The replies received demonstrated that there were different training areas: Business global vision and excellence; Strategic management and market trends; Management and talent development; Innovation, leadership, entrepreneurship and negotiation; Sales and technical/specific areas; Government. With the exception of “technical/specific areas” development, all the topics were referred to as soft skills, as they are the basic skills needed in the current business world.

            There were 21 companies (100%) which replied that the CU was in line with the objectives of the company. Oracle Corp. has not answered, although it is possible to assume that, if they had, the answer would have been positive, too. This response is confirmatory and what could be expected, since it would be impossible create a CU with no strict alignment to the strategy and objectives of the firm.

            As it was reported, the main benefits of implementing a CU were referred to as soft skills, as per the following detail:

·      Aid to business strategy and innovation.

·      International network expansion, and also, to actual and future business.

·      Connection between the business model and the human resources.

·      Helps in the dissemination of culture, open-mindedness and important content within the organization.

·      Allows the transfer of knowledge and synergies; cost savings and operational improvements.

            These benefits illustrate that CUs are not limited only to training and conventional education, but broaden the horizons and possibilities of each organization into strategic and innovation issues (DEALTRY, 2003; DEALTRY, 2004). 

            A total of 18 companies replied positively to the question on CU self-financing. Only 2 of them, PepsiCo International and Intel, reported that their CU was not self-sufficient and we think that this was possibly because they have recently implemented it. In addition, Intel replied that not profit was pursued because of their corporate social responsibility policy.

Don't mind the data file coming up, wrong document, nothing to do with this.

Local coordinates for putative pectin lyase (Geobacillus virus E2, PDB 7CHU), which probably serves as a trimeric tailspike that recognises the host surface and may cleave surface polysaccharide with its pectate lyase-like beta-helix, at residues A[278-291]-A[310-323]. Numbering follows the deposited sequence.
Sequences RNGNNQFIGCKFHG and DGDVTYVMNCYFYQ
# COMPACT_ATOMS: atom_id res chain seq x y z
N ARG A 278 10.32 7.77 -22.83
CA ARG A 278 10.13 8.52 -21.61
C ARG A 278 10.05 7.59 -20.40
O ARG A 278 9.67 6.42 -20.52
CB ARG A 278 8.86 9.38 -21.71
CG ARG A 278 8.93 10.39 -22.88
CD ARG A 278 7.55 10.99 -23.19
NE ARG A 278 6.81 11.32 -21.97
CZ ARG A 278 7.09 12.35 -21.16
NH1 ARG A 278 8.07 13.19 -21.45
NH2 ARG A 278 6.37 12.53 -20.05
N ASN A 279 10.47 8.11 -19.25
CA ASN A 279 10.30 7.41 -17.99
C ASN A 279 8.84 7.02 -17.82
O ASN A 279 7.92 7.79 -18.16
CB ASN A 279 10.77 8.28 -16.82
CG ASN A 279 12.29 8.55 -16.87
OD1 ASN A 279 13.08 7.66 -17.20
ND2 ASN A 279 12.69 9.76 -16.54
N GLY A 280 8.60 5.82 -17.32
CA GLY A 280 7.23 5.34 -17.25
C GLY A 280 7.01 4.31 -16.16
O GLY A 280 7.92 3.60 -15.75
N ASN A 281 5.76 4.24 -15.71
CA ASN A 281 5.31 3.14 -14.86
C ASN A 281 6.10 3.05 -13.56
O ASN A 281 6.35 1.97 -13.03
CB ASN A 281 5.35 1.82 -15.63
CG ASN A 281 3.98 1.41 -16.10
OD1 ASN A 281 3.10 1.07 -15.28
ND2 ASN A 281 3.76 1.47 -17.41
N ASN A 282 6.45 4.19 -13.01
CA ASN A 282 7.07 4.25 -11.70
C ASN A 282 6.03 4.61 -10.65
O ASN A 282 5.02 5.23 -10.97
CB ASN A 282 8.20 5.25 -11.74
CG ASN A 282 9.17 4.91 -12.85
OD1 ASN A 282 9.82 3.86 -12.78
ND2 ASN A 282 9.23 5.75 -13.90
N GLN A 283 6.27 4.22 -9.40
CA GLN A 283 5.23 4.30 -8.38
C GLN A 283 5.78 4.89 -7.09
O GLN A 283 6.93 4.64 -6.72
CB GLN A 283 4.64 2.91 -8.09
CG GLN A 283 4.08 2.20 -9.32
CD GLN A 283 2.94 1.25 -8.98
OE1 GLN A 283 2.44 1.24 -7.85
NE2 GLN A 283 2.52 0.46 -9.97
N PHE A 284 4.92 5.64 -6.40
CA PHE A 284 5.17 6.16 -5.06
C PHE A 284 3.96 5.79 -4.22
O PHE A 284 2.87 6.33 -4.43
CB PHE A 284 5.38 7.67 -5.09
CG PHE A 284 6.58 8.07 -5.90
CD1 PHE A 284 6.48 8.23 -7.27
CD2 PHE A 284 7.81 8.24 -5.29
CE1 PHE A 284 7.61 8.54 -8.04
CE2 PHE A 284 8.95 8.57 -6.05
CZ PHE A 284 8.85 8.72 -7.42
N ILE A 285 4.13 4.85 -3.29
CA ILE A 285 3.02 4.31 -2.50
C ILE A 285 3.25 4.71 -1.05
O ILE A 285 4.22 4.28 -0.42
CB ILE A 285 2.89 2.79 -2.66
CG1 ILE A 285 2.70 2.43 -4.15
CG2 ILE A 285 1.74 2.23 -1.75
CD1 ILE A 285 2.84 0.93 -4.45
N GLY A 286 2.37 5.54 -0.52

All 18 companies said that they would continue with their CU in the future, so it appears that self-financing wouldn’t be a problem.

            As a result, it was clear that those companies with a CU could feel its benefits and transfer them to the context in which they operate. Attachment II, Companies with an implemented CU, shows some details on these firms GARY; MEISTER, 1998).

3.            COMPANIES WITHOUT AN IMPLEMENTED CU

            A total of 38 companies (63% of the 60 companies that replied) didn’t have a CU and, also, did not intend to implement it in the next two years. In 2009 one firm (2% of the 60 companies) would begin its development (Colcar Merbus -Argentina, Mercedes Benz official representative which employed 180 people. Its objective was to complement the German parent training programs).

            The 38 cases analysis showed the following:

            The most diverse origins: USA 11 cases (29%), EU 11 cases (29%), Argentina 15 cases (39%) and Mexico 1 case (3%).

            A total of 27 companies (71% of the 38 cases) were operating internationally.

            Diverse industries and companies’ sizes, examples: American Express (financial services, 1,000 employees in Argentina), Gador Laboratories (pharmaceutical, 683 employees in Argentina), Gas Natural Fenosa Group (energy, 6,843 total employees), Pan American Energy (oil, 1,800 employees in Argentina and Bolivia), Peugeot-Citroen (automotive, 201,000 employees worldwide), Telecom (telecommunications, 14,000 employees in Argentina), Telmex (telecommunications, 700 employees in Argentina), Tetra Pack (industry, 21,000 employees worldwide) and Zurich (insurance, 58,000 employees worldwide and 500 in Argentina).

            The remaining 11 companies (29% of the 38 cases) were dealing only in the local market and all of them were Argentinean.

            Out of the 38 companies without a CU, 30 (79%) had a TCTD, 3 (7.9%) did not answer this question and 5 (13.1%) did not have a TCTD.

            One question referred to was whether or not the CU improves the TCTD training context. We got 7 positive responses (18.4%), 17 negative (44.7%) and 14 non-respondents (36.8%). It appeared that the CU was not a widespread practice in Argentina, maybe a reason why it was difficult to break with traditional thinking patterns.

            Of these 38 companies, 22 of them (81.5%) had 500 or more employees. Two cases (7.5%, Gas Natural Fenosa Group and Telecom Argentina), were operating in non-competitive markets, while the rest didn’t. Six cases (27%) were dealing only in the local market: Banco Galicia (500 employees), OSDE (3,500), Swiss Medical Group (6,600), Unitan (540), Coto (18,000) and Roemmers Lab. (1,100).

            Attachment II – Companies without an implemented CU shows greater detail of these firms.

            According Lewis (2005), below there are eleven reasons why a CU had not been implemented, as per the replies given by companies’ top executives, and also our comments: